This push and pull between the “haves” and the “want to be haves”, was resulting in the first political split in the American republic. Along with slavery, it was the original wound in America, and both are scars that we keep reopening because we continue to treat them as “absolutes”; i.e.. we call them the “haves” and the “have nots”. George Washington and Alexander Hamilton, who were both land speculators, favored a strong central government, and called themselves Federalists. Thomas Jefferson, another land speculator, favored a weaker federal government, and his allies called themselves Democrats.  Senator Gunn, when he had a political philosophy, was a Federalists. Senator Jackson called himself a Democrat.  But those labels had very little to do with what had happened and what was about to happen in Georgia.  Gunn was an arrogant selfish hothead, and Jackson was an arrogant slightly less selfish hothead. The battle was between these two men who hated each other, not between doctrines.
The citizens of Georgia had already decided they needed a new Constitution, to match the new Federal one, but their constitutional convention which began on 3 May 3, 1795, was apoplectic over the Yazoo sale. The delegates could do little more than move the capital to Augusta, demand an investigation into the Yazoo sale, and then exhausted, adorned. Jackson won election to the Georgia Assembly in the fall of 1795.  In fact, in that election, all but two of the Yazoo Gang were voted out of office. The voters had spoken. In fact, the Yazoo Gang greatly strengthened the argument for universal suffrage. It turned out property owners were just as venal and prone to human failings as people who did not own property.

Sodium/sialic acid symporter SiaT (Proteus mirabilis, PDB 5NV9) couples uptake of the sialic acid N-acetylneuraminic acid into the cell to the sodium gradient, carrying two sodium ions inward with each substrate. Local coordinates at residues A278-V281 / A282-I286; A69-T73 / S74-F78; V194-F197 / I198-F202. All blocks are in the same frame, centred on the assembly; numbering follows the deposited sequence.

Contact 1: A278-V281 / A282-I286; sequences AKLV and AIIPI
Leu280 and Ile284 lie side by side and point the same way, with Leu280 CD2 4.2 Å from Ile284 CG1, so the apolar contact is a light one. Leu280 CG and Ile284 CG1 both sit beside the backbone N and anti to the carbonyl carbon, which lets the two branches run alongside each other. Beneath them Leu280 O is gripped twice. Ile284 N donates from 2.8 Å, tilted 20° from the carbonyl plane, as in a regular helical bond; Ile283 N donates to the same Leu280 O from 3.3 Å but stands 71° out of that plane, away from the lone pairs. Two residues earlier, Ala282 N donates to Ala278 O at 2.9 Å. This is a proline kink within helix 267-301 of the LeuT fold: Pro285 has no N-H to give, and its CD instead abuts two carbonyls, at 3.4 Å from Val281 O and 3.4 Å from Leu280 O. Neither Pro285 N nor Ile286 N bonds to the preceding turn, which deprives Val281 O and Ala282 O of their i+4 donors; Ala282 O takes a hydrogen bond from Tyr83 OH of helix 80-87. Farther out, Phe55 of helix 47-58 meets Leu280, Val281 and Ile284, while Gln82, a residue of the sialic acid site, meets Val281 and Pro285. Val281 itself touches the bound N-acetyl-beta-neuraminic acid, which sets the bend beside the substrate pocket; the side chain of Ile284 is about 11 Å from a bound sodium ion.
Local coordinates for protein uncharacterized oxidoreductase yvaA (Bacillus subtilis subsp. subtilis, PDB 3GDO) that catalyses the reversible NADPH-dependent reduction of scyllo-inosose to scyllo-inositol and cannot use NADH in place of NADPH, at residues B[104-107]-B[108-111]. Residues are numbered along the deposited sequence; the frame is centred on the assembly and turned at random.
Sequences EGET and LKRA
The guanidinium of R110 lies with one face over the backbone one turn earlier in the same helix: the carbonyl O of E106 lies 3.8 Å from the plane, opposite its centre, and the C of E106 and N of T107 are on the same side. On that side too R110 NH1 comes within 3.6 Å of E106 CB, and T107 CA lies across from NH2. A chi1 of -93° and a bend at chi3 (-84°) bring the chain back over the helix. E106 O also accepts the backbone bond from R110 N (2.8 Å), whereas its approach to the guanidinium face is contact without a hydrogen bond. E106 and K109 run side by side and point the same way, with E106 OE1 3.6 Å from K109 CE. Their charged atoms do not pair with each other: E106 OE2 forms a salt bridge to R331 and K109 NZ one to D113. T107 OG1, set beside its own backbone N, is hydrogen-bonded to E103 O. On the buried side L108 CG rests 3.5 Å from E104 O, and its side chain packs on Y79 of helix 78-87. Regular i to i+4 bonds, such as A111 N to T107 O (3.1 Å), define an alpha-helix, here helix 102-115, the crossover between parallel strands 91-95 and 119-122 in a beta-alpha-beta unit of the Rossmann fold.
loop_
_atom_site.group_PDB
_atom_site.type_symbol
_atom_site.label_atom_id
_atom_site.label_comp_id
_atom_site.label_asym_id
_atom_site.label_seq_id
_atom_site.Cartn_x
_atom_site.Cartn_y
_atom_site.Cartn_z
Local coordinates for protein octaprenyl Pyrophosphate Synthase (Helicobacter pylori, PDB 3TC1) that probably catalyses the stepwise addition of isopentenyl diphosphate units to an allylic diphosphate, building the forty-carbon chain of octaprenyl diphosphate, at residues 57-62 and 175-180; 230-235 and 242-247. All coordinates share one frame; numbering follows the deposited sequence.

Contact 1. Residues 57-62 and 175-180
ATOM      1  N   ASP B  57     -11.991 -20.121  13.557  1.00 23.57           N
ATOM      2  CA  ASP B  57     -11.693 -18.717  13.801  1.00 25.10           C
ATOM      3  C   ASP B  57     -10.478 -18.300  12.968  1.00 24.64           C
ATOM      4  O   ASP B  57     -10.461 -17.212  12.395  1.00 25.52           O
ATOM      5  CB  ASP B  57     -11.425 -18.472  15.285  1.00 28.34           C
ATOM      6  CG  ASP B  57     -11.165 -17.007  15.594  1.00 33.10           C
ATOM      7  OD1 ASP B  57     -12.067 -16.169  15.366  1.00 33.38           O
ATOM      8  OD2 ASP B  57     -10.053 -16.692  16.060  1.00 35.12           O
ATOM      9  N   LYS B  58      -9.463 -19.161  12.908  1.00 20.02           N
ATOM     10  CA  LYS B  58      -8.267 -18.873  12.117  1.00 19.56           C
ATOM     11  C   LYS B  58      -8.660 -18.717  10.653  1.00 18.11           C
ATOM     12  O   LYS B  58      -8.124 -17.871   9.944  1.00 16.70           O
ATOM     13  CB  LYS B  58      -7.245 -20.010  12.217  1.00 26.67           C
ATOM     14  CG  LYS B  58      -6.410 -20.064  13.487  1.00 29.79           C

It was a spirit loose in the air, even in the heart of English minister and poet like Christopher Anstey. Ten years earlier this gentle man had been moved to write a long poem he called “Speculation”. “Whatever wild fantastic Dreams, Give Birth to Man's outrageous Schemes, Pursu'd without the least Pretence, To Virtue, Honesty, or Sense, Whate'er the wretched basely dare, From Pride, Ambition, or Despair, Fraud, Luxury, or Dissipation, Assumes the Name of—Speculation.” There was very little in Dr. Anstey's poem, written a decade before the French revolution, which does not apply to today's To-Big-Too-Fail bankers and hedge fund speculators.
Once in office, the new “Reform” Georgia Assembly would waste little time in dealing with the Yazoo gang. And that would open a whole new box of trouble, greed and lawyers.